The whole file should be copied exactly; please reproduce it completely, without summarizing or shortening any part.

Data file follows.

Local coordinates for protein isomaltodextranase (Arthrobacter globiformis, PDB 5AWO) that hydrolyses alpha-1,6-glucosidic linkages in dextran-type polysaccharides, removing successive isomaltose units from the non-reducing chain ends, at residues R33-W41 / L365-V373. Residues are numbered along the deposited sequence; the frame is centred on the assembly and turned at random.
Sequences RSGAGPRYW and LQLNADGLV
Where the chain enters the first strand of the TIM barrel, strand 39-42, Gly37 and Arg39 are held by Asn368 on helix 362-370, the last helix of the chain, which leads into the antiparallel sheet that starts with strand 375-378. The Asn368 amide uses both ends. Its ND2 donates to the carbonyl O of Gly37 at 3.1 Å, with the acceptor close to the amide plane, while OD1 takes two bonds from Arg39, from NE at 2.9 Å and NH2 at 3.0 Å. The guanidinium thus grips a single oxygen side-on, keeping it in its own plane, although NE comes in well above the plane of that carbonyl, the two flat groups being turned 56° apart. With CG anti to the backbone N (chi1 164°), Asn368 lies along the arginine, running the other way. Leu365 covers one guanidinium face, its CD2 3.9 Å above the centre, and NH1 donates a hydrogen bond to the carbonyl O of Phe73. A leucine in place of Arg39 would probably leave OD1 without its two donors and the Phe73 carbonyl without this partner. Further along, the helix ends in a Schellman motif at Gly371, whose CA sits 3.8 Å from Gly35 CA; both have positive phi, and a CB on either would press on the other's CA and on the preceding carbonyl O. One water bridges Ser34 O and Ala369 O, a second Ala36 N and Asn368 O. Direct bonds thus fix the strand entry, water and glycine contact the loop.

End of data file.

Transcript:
Local coordinates for protein isomaltodextranase (Arthrobacter globiformis, PDB 5AWO) that hydrolyses alpha-1,6-glucosidic linkages in dextran-type polysaccharides, removing successive isomaltose units from the non-reducing chain ends, at residues R33-W41 / L365-V373. Residues are numbered along the deposited sequence; the frame is centred on the assembly and turned at random.
Sequences RSGAGPRYW and LQLNADGLV
Where the chain enters the first strand of the TIM barrel, strand 39-42, Gly37 and Arg39 are held by Asn368 on helix 362-370, the last helix of the chain, which leads into the antiparallel sheet that starts with strand 375-378. The Asn368 amide uses both ends. Its ND2 donates to the carbonyl O of Gly37 at 3.1 Å, with the acceptor close to the amide plane, while OD1 takes two bonds from Arg39, from NE at 2.9 Å and NH2 at 3.0 Å. The guanidinium thus grips a single oxygen side-on, keeping it in its own plane, although NE comes in well above the plane of that carbonyl, the two flat groups being turned 56° apart. With CG anti to the backbone N (chi1 164°), Asn368 lies along the arginine, running the other way. Leu365 covers one guanidinium face, its CD2 3.9 Å above the centre, and NH1 donates a hydrogen bond to the carbonyl O of Phe73. A leucine in place of Arg39 would probably leave OD1 without its two donors and the Phe73 carbonyl without this partner. Further along, the helix ends in a Schellman motif at Gly371, whose CA sits 3.8 Å from Gly35 CA; both have positive phi, and a CB on either would press on the other's CA and on the preceding carbonyl O. One water bridges Ser34 O and Ala369 O, a second Ala36 N and Asn368 O. Direct bonds thus fix the strand entry, water and glycine contact the loop.